Monday, February 08, 2010

Interesting post, eh?

Brother Carroll's fire and brimstone post about Steve Cohen's challenger was interesting, but I am not sure I can go there with him.

First, I am not at all convinced that Dr. Herenton can win this race. His campaign is essentially the same campaign with which Nikki Tinker ran twice and got pounded. A-ha, you say, but this is a historic figure we're talking about, the first African-American superintendent of Memphis City Schools and the first elected African-American Mayor of Memphis.

Well, he's not running for either of those, and he wouldn't be the first African-American Congressman from the 9th District, he would be the THIRD. Lots of people do love him in this city and he will always hold a special place in their hearts. Lots of those folks will go up and give him love and wish him the best and tell the Doc that they are behind him all the way.

And then, they will go vote for Steve Cohen because Cohen gets things done for the entire community, but the African-American community in particular.

The hardcore group of people who have never strayed from Dr. Herenton in all those races tend to vote in general elections in October and November. An August Democratic primary? Not so much. If they HAD voted in large numbers in a Democratic primary, the Democrats would have gained control of Shelby County government a decade ago; instead, they are still trying to win a majority of these elections.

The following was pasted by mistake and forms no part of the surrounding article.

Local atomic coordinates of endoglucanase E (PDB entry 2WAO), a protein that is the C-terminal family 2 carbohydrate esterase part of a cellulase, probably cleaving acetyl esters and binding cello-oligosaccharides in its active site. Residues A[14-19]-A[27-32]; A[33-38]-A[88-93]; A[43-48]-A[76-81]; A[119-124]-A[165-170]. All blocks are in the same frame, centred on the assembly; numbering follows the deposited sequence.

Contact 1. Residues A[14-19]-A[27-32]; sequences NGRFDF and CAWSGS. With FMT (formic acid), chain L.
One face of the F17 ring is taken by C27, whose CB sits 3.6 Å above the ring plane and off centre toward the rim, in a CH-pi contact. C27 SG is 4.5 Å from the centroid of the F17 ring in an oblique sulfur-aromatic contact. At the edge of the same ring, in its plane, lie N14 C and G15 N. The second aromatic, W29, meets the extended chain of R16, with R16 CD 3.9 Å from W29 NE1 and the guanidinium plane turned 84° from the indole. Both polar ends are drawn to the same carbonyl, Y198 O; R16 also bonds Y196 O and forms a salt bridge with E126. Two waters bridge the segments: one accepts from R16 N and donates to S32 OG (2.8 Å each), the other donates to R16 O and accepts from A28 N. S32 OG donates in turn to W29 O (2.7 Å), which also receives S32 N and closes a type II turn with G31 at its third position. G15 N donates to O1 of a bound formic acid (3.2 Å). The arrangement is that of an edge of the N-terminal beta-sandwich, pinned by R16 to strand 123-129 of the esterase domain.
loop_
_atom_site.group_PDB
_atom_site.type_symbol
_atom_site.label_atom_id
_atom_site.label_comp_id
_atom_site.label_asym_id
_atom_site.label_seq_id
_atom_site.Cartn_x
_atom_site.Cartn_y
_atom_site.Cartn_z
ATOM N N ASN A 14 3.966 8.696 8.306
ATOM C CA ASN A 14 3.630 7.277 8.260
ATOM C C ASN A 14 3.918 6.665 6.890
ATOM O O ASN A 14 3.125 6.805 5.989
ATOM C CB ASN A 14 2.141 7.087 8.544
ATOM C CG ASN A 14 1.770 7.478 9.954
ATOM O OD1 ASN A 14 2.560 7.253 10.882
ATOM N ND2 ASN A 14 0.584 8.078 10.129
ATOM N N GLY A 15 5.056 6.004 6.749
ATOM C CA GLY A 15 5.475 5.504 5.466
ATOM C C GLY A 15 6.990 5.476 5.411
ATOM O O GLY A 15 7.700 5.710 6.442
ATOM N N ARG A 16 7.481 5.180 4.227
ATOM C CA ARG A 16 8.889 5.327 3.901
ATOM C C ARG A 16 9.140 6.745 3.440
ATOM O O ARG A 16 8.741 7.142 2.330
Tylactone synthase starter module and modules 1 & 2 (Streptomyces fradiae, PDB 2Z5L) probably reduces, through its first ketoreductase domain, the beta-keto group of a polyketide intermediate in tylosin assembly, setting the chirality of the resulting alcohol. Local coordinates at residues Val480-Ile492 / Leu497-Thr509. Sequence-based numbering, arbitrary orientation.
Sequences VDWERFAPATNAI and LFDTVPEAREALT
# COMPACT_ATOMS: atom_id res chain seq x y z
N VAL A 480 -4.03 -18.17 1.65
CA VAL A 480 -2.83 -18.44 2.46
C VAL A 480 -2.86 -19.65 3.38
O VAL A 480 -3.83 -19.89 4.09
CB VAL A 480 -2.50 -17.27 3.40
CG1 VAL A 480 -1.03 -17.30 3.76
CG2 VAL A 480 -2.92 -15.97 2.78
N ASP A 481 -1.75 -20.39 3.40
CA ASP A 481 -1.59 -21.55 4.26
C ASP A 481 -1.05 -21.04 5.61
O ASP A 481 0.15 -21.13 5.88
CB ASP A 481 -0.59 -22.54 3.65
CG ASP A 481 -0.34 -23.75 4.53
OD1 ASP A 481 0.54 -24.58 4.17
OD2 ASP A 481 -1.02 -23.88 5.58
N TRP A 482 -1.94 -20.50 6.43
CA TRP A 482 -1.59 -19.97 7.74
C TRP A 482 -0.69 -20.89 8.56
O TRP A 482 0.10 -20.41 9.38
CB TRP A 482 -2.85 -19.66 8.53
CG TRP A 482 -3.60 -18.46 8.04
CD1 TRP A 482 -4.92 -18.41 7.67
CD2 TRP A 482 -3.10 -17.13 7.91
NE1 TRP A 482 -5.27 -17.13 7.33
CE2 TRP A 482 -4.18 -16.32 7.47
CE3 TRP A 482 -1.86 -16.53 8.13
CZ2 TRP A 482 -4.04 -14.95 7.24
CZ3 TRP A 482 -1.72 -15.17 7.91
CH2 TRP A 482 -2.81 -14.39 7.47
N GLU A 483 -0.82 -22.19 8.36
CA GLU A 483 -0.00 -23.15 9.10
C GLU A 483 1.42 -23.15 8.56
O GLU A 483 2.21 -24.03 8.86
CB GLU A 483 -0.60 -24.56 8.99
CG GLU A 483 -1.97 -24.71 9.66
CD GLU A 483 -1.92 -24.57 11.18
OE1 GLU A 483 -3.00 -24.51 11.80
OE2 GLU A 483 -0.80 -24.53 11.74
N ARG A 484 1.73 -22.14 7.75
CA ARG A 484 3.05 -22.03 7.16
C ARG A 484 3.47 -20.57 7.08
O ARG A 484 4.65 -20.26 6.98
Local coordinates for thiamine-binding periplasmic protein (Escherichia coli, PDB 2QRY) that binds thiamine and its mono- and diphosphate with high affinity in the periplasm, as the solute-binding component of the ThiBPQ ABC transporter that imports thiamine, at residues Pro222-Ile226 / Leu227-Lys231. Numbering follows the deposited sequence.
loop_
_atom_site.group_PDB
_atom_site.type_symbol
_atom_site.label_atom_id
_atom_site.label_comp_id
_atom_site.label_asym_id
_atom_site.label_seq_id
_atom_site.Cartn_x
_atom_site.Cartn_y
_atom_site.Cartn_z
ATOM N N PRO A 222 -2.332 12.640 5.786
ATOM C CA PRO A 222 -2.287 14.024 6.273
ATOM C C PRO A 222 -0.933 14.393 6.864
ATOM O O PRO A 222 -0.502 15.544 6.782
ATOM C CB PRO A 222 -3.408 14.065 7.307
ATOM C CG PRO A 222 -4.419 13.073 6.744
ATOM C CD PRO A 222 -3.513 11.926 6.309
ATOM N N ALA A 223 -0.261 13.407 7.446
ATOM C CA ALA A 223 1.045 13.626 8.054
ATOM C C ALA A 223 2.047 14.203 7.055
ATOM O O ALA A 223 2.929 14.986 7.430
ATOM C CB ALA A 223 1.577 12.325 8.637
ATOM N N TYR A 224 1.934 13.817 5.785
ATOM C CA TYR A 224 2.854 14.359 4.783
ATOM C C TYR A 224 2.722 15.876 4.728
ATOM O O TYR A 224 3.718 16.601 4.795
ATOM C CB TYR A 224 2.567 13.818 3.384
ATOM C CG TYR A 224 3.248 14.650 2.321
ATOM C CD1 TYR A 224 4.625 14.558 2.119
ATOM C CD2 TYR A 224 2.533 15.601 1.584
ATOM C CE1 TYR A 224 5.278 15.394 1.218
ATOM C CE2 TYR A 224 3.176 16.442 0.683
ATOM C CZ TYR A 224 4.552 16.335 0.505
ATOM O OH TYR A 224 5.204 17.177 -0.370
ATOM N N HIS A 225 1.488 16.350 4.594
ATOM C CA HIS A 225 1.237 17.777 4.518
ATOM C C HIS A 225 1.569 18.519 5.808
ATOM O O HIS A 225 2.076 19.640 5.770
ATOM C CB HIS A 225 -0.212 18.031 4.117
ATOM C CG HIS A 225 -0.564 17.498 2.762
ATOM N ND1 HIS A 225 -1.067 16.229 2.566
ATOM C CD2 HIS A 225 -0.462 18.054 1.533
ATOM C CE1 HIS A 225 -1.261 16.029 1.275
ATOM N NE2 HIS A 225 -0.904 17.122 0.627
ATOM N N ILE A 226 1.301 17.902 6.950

A heavy Democratic turnout would certainly be welcome, but pardon me if I remain skeptical. Dr. Herenton apparently plans to run a campaign from the streets that says "we have no African-American Congressman from Tennessee, therefore vote for me". His only real hope is that he can trick congressman Cohen into putting his foot in his mouth and turn off African-American voters.

Congressman Cohen's predecessor, Harold Ford Jr., was African-American and he absolutely threw his constituency under the bus when he was technically our Congressman, voting for the Bankruptcy Bill and campaigning like he was a farmer from Lawrence County rather than as a Memphian. He was like his father only in that they shared the same name and look somewhat alike; otherwise, nada.

If Dr. Herenton wanted to run an issues-based campaign, he could probably pull it off, as he is an arduous campaigner; no one ever said he would be a slacker on the campaign trail. However, why is he running a campaign that has failed miserably twice? Here, he is NOT the historical figure, he is running to be one of 435 instead of running to be one of one.

Everyone is nervous, and I have no doubt the Doc will pull votes out of nostalgia, but I do NOT think he will beat Steve Cohen.

If he does, that says more about our city that I want to know.


callmeishmael said...

I think--hope--you're right. Herenton runs as a one issue "I'm this and he's not" campaign. Cohen, on the other hand, runs as a Congressman. But we don't--thankfully--live among Plato's Philosopher Kings; we have chosen democracy by majority vote, so we'll see in August. I nonetheless think--hope--you're right.

Tom Guleff said...

If Herenton wins the August primary, Consolidation is dead (DOA). Because, Steve, you said it best - "If he does, that says more about our city that I want to know". To the county voter (outside the city limit) this will just poison the well.

BTW, although I will fight against consolidation tooth and nail, but WW is not the answer for the 9th district.

Steve Steffens said...

Well, since WWH would be in Congress and and since he's no longer Mayor, I'm not real sure what one has to do with the other.

Let's just work to see that WWH doesn't win, eh?

The Reverend said...

"If he does, that says more about our city than I want to know."

The greatest line I've ever read in a blog! Exactly what I have been thinking and telling folks for months now. Tom is right, a city that votes for Herenton is a city that County voters want no part of.